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Report BRAZIL: Pernambuco, the heart of the music. Indios Fulni-ô AUDIO - VIDEO

I’m in Garanhuns, a small town in the state of Pernambuco (Brazilian nordeste). I’ve decided to change my route and leave in this way the coast so rich in music but – alas! – also in tourism that in part impedes my researches, in order to enter the heart of Pernambuco that seems to be the heart of Brazilian music. It’s here, in fact, that the musical genres that most represent the Country are deeply rooted. VERSIONE IN ITALIANO
THE COINCIDENCE: Elaine is a São Paolo great photographer who shares with me this journey inside Brazil, We known by coincidence on the combos which was taking us to the wonderful Itamaracá Island where I had to meet Lia de Itamaracá, an important singer of Ciranda (a Pernambuco popular genre). Elaine is carrying out a project very similar to mine: she goes alone across Brazil photographing music. It’s incredible how development, dynamics, problems, contacts, experience of the project fit together with mine. But she started her travel from the north of Brazil in order to come down, I do the contrary. We met in Olinda (see the post: Olinda che linda) and so we decided to join our forces and walk along together for a while, then everyone will go on theirs own way.

MUSIC RICHNESS: Pernambuco offers an enormous quantity of music and musical genres.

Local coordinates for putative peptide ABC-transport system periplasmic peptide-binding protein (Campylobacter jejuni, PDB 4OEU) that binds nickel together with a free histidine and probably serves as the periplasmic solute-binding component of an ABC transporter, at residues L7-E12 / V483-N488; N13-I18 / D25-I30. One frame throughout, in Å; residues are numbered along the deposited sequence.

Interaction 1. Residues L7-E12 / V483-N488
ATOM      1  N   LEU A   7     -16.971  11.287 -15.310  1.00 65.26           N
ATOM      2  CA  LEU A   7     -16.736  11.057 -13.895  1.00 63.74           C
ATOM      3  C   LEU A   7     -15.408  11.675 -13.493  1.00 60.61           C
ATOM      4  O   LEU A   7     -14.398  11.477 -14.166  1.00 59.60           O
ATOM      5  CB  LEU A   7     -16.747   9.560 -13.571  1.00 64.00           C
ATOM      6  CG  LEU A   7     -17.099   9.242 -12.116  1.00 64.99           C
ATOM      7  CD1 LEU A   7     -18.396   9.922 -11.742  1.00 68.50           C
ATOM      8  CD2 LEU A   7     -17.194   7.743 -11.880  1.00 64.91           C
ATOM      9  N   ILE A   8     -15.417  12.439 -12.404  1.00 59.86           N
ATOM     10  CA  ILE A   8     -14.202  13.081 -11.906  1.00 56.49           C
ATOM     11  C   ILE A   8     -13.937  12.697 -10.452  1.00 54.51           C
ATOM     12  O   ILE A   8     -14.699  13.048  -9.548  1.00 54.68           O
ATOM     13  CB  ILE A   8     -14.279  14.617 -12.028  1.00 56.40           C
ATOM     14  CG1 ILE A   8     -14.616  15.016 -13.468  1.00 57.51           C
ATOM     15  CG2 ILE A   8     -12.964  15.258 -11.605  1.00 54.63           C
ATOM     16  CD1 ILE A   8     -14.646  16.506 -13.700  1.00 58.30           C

The amount of material, joined with the travel problems like the sudden displacements that often occupy many time for reaching the hardest zones, the unfavorable weather conditions (we’ve been staying in Garanhuns for two day due to the rain) don't enable the fast and steady blog updating. The quantity of things to be written and documented is – fortunately – enormou. In this state I had the good fortune to know the Ciranda of Lia de Itamaracá, who has been declared living heritage of the culture from the UNESCO, Ana Lucia’s Samba de Coco and then forró, Frevo, Maracatú, Capoeira and so on; then after two days traveling by bus, car, motorbike and...by foot, Elaine and I - through the suggestive landscapes of the interior – reached a native community called Fulniô. A native who lives in Olinda gave us the contact to visit the aldeia (village).